Radiotelescope to be built in Uruguay to study origins of universe

An international scientific project is underway to build a radio telescope in Uruguay this year to map the cosmos in the intermediate stage between the present time and the Big Bang as part of an effort to search for clues about the origins of the universe, project organizers told EFE.

“These fixed antennas will scan the sky and, as they move along with the Earth’s rotation, will observe different regions to detect the emission of hydrogen clouds in galaxies younger than ours, conducting ‘mapping’ of the galaxy in the middle stage between the present and the Big Bang,” Gonzalo Tancredi, the project supervisor on the Uruguayan side, said.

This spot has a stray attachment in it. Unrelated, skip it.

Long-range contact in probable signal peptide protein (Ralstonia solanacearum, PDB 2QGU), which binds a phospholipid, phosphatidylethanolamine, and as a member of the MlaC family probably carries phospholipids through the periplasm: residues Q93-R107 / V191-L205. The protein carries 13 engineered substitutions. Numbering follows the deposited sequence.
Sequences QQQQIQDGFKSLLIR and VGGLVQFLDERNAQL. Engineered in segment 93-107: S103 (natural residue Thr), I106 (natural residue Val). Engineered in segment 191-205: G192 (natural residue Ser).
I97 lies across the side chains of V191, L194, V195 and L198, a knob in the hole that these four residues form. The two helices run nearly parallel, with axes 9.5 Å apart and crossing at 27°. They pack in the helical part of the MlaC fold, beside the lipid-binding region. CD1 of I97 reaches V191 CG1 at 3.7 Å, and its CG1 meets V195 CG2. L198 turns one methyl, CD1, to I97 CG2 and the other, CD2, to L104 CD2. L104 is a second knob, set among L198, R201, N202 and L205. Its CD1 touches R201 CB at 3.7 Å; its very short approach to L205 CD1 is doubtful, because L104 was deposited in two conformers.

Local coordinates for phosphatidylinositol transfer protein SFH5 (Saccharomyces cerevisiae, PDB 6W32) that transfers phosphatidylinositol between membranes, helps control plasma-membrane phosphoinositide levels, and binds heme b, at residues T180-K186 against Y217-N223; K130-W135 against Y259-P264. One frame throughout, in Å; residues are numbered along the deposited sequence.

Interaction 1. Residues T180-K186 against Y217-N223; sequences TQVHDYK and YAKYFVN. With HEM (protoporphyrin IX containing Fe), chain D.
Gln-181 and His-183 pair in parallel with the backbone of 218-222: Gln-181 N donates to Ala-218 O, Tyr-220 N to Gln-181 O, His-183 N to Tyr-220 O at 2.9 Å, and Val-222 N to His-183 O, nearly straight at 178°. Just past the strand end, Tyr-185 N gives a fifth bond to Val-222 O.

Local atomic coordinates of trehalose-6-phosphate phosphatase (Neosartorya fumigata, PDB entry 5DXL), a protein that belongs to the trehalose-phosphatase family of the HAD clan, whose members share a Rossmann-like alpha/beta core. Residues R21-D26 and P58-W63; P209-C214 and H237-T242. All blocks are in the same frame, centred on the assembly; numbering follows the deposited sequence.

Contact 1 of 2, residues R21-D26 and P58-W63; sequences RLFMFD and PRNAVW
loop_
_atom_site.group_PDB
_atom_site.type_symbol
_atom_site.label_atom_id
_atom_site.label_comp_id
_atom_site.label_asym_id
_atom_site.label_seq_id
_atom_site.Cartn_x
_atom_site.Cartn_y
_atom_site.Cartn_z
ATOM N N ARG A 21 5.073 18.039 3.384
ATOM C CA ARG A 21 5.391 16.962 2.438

“The goal … is to determine how the disturbances generated by the Big Bang expanded through the universe and to measure the variations in explosions in that intermediate stage, observing how the universe originated and evolved, and debating different models of origin and evolution,” Tancredi said.

The array for the project, called “Bingo,” will be installed in an abandoned quarry in Minas de Corrales, a town in the northern province of Rivera.

The location was chosen to meet the requirements of a latitude between 30 and 35 degrees south, and an area with a low level of interference from radio waves and not to close to a city, Tancredi, director of the Astronomy Department at the University of the Republic, said.

Construction is expected to start in the second half of 2016 and the radio telescope should be operating 12-18 months later. EFE

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